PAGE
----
deformation

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Related to permanent deformation: Plastic deformation

deformation

 [de″for-ma´shun]
1. deformity, especially an alteration in shape or structure.
2. the process of adapting in shape or form.
elastic deformation temporary elongation of tissue when a prolonged force has been applied. See also creep.
plastic deformation permanent elongation of tissue when a prolonged nondisruptive mechanical force has been applied. See also creep.

de·for·ma·tion

(dē'fōr-mā'shŭn),
1. Deviation of form from normal; specifically, an alteration in shape and/or structure of an organ or other body part; etiology may be developmental, posttraumatic, hereditary, or postsurgical, or due to pathologic conditions in adjacent structures (for example, compression by a tumor mass).
2. In rheology, the change in the physical shape of a mass by applied stress.
[L. de-formo, pp. -atus, to deform, fr. forma, form]

deformation

/de·for·ma·tion/ (de″for-ma´shun)
1. in dysmorphology, a type of structural defect characterized by the abnormal form or position of a body part, caused by a nondisruptive mechanical force.
2. the process of adapting in shape or form.

deformation

(dē′fôr-mā′shən, dĕf′ər-)
n.
1.
a. The act or process of deforming.
b. The condition of being deformed.
2. An alteration of form for the worse.
3. Physics
a. An alteration of shape, as by pressure or stress.
b. The shape that results from such an alteration.

de′for·ma′tion·al adj.
Any change in the normal size or shape of a part

deformation

Deformity Neonatology A change from the normal size or shape of a part that differentiates normally, but cannot develop fully due to in utero constraints–eg, compression, or oligohydramnios. See Defect, Dysmorphology.

de·for·ma·tion

(dē-fōr-mā'shŭn)
1. Deviation of form from normal; specifically, an alteration in shape or structure of a previously normally formed part. It occurs after organogenesis and often involves the musculoskeletal system (e.g., clubfoot).
2. Synonym(s): deformity.
3. rheology The change in the physical shape of a mass by applied stress.
[L. de-formo, pp. -atus, to deform, fr. forma, form]

de·for·ma·tion

(dē-fōr-mā'shŭn)
Deviation of form from normal; specifically, an alteration in shape and/or structure of a body part.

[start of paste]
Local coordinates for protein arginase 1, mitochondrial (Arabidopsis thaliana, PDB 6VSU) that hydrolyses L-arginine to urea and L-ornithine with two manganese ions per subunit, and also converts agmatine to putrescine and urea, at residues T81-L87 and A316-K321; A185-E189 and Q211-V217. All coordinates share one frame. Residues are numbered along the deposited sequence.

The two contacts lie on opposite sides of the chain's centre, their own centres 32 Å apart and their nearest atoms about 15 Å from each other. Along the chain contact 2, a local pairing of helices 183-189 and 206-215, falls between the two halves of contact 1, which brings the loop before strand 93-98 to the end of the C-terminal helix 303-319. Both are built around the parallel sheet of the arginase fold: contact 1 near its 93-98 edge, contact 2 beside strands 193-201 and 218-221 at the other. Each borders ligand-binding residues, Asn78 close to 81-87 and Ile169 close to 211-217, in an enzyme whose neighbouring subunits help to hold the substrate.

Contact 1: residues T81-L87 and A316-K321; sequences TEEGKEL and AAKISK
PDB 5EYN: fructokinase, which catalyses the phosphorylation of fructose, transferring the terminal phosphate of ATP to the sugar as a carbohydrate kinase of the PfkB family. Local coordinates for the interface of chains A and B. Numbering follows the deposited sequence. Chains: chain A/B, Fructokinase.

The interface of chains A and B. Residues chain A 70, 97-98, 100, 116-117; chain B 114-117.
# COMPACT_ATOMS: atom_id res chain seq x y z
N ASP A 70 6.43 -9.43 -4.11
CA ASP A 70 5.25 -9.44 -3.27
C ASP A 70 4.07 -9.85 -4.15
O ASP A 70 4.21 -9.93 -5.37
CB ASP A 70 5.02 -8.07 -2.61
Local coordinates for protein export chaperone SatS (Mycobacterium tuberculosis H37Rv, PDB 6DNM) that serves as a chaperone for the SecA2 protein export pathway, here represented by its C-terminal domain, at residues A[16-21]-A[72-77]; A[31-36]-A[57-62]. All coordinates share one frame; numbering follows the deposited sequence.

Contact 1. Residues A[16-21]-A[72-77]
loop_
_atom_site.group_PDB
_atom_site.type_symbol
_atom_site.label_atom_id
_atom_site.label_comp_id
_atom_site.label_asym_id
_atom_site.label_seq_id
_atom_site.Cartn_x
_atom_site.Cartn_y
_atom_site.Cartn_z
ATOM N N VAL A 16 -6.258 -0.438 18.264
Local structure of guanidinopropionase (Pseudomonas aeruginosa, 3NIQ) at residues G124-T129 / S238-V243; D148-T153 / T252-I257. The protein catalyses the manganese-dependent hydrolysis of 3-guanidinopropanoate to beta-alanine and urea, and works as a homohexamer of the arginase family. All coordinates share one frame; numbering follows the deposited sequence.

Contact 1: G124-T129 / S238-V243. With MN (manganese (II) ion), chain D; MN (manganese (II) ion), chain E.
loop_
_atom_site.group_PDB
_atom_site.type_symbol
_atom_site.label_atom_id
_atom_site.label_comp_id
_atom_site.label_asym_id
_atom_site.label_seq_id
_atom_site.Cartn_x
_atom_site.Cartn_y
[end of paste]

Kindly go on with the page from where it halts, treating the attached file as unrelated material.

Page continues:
[L. de-formo, pp. -atus, to deform, fr. forma, form]

deformation (dē´fôrmā´shən),

n a distortion; a disfigurement.
deformation, elastic,
n the change in shape of an object under an applied load from which the object can recover or return to its original unloaded state when the load is removed.
deformation, inelastic,
n a deformation occurring when a material is stressed beyond its elastic limit.
deformation, permanent,
n a deformation occurring beyond the yield point so that the structure will not return to its original dimensions after removal of the applied force.

deformation

1. deformity, especially an alteration in shape or structure.
2. the process of adapting in shape or form.
References in periodicals archive ?
To provide a more profound insight into rheological properties, the critical temperature at which permanent deformation (rutting) occurs was determined according to the SHRP program [9].
Comparison of fundamental and simulative test methods for evaluating permanent deformation of hot-mix asphalt, Transportation Research Record 1789: 91-100.
These observations were based on Marshall Stability test, moisture susceptibility (stripping) test, resilient modulus and permanent deformation measurements.
The relationships of dynamic shear stress ratios and residual shear strains of rock fill materials from Guanmenshan and Pubugou are obtained in the consolidated drained or air exhausted cyclic loading tests in Dalian university of technology, which can be used for calculating the permanent deformation of earth and rock fill dam under seismic action.
Based on Ethylene Propylene Diene Monomer (EPDM), E8T89 provides an outstanding combined level of performance across key sealing requirements, including stability in phosphate ester fluids, long-term compression set resistance, low temperature flexibility and resistance to permanent deformation.
The conflicting requirements of the different functional areas thus range from high rigidity and higher extrusion resistance (hard material) to less permanent deformation and greater elasticity (soft material).
In general, BIT must remain flexible enough to withstand sudden stress without cracking at low temperatures during winter, but it must also remain resistant to permanent deformation or viscous flow at high service temperatures.
Permanent deformation was measured with Travelling microscopic (Olympus, DF plan IX, Model 52H 100, Stereo Zoom Microscope).
This permanent deformation makes the prediction of PCC deformation due to environmental effects difficult.
PEEK is used in applications that need high loading for long period at high temperature without permanent deformation.
This reference is centered on four major themes: subduction and great earthquakes of the Aleutian Arc, the transition from strike slip to accretion and subduction of the Yakutat microplate, the Denali fault and related formations and their part in permanent deformation of the overriding plate, and regional integration and large-scale models as well as existing data to address global questions and theories.

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